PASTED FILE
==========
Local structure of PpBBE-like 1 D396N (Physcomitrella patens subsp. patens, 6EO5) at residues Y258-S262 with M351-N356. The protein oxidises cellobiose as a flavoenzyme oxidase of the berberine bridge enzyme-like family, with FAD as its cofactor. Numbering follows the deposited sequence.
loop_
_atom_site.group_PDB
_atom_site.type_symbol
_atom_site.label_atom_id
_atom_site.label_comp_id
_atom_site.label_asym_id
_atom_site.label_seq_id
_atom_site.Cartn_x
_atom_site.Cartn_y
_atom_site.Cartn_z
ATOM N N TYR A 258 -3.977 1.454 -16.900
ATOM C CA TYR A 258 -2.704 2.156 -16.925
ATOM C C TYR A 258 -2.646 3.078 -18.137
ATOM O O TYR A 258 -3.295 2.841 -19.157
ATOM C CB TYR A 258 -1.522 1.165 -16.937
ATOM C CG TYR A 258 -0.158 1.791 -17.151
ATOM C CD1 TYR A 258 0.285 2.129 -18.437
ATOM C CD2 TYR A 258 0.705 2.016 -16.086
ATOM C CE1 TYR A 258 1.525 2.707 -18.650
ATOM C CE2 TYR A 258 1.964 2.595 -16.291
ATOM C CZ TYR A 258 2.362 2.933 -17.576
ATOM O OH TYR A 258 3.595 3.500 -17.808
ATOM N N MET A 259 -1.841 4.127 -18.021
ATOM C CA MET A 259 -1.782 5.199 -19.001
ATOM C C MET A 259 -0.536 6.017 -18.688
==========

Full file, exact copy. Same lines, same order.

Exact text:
Local structure of PpBBE-like 1 D396N (Physcomitrella patens subsp. patens, 6EO5) at residues Y258-S262 with M351-N356. The protein oxidises cellobiose as a flavoenzyme oxidase of the berberine bridge enzyme-like family, with FAD as its cofactor. Numbering follows the deposited sequence.
loop_
_atom_site.group_PDB
_atom_site.type_symbol
_atom_site.label_atom_id
_atom_site.label_comp_id
_atom_site.label_asym_id
_atom_site.label_seq_id
_atom_site.Cartn_x
_atom_site.Cartn_y
_atom_site.Cartn_z
ATOM N N TYR A 258 -3.977 1.454 -16.900
ATOM C CA TYR A 258 -2.704 2.156 -16.925
ATOM C C TYR A 258 -2.646 3.078 -18.137
ATOM O O TYR A 258 -3.295 2.841 -19.157
ATOM C CB TYR A 258 -1.522 1.165 -16.937
ATOM C CG TYR A 258 -0.158 1.791 -17.151
ATOM C CD1 TYR A 258 0.285 2.129 -18.437
ATOM C CD2 TYR A 258 0.705 2.016 -16.086
ATOM C CE1 TYR A 258 1.525 2.707 -18.650
ATOM C CE2 TYR A 258 1.964 2.595 -16.291
ATOM C CZ TYR A 258 2.362 2.933 -17.576
ATOM O OH TYR A 258 3.595 3.500 -17.808
ATOM N N MET A 259 -1.841 4.127 -18.021
ATOM C CA MET A 259 -1.782 5.199 -19.001
ATOM C C MET A 259 -0.536 6.017 -18.688